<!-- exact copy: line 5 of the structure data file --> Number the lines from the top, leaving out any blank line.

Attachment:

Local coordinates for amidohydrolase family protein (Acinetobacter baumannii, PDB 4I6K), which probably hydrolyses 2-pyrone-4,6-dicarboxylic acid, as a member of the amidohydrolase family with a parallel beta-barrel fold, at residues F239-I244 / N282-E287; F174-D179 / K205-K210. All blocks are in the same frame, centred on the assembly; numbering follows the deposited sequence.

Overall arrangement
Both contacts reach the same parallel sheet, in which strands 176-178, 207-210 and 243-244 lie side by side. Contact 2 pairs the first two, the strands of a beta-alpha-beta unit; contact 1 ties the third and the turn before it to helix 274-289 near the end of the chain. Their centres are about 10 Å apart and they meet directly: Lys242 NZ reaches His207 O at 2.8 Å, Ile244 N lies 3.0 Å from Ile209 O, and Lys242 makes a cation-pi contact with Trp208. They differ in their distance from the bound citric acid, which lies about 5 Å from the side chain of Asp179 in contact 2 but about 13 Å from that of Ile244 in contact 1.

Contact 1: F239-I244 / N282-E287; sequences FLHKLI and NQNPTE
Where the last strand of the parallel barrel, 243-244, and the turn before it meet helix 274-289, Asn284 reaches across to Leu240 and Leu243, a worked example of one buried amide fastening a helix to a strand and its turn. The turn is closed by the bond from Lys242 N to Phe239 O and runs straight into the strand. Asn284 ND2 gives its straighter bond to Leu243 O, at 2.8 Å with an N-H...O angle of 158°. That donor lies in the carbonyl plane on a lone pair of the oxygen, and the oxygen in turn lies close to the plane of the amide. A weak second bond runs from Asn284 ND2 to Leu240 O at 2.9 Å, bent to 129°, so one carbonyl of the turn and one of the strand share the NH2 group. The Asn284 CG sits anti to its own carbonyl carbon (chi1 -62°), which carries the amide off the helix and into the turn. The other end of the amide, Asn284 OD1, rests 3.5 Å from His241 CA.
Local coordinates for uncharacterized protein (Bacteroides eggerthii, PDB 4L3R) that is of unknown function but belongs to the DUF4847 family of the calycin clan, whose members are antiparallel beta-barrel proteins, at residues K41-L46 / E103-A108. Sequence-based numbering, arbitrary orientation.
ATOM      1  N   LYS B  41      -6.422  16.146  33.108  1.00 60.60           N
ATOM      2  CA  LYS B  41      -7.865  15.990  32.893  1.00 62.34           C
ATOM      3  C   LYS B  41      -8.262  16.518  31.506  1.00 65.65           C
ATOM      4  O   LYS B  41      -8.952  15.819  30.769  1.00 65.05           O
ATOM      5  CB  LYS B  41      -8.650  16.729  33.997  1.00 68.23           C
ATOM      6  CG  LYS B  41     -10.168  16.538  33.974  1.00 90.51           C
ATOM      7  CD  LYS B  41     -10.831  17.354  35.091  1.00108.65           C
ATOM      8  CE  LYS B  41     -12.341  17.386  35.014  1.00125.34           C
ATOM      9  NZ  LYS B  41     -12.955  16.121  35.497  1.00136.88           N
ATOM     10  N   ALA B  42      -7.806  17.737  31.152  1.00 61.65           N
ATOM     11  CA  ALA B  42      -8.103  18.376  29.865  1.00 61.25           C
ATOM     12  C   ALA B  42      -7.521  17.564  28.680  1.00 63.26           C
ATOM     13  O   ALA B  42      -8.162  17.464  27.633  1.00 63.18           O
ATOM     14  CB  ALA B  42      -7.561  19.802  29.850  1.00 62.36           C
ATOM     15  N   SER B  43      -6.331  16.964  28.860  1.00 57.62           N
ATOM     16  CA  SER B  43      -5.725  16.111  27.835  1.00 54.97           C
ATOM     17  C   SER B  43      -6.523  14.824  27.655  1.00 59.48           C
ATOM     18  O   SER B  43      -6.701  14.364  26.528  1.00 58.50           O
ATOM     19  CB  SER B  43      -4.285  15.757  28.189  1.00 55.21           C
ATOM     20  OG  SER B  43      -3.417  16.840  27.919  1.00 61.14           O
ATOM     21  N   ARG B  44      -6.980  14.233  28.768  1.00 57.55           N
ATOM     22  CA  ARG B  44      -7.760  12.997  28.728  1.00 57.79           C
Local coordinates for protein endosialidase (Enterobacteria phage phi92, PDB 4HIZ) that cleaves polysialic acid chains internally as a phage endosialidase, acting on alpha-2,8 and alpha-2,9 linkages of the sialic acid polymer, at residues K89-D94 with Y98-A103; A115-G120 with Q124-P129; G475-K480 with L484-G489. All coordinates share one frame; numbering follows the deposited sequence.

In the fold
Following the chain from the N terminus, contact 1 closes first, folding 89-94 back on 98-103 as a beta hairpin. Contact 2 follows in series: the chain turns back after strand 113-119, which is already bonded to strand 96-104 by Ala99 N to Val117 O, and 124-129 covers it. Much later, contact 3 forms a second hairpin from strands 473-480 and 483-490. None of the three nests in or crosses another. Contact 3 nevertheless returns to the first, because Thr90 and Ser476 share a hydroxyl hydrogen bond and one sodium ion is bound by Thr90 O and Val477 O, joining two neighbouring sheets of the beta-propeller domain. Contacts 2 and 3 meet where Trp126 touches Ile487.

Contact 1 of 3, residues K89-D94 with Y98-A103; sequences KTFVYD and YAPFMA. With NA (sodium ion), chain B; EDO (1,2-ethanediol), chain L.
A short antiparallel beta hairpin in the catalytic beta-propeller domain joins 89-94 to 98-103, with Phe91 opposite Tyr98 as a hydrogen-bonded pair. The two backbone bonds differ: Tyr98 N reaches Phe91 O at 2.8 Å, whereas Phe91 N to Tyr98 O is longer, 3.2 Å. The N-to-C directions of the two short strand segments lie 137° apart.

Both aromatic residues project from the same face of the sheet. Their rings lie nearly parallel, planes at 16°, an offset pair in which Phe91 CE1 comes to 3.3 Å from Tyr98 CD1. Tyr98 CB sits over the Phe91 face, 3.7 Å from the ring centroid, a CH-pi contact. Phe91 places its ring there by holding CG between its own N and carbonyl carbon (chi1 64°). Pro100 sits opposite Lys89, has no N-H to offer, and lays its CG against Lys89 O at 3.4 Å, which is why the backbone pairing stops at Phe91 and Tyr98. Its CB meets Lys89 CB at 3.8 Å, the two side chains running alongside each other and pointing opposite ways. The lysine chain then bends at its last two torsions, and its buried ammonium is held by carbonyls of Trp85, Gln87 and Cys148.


Where the last strand of the parallel barrel, 243-244, and the turn before it meet helix 274-289, Asn284 reaches across to Leu240 and Leu243, a worked example of one buried amide fastening a helix to a strand and its turn. The turn is closed by the bond from Lys242 N to Phe239 O and runs straight into the strand. Asn284 ND2 gives its straighter bond to Leu243 O, at 2.8 Å with an N-H...O angle of 158°. That donor lies in the carbonyl plane on a lone pair of the oxygen, and the oxygen in turn lies close to the plane of the amide. A weak second bond runs from Asn284 ND2 to Leu240 O at 2.9 Å, bent to 129°, so one carbonyl of the turn and one of the strand share the NH2 group. The Asn284 CG sits anti to its own carbonyl carbon (chi1 -62°), which carries the amide off the helix and into the turn. The other end of the amide, Asn284 OD1, rests 3.5 Å from His241 CA.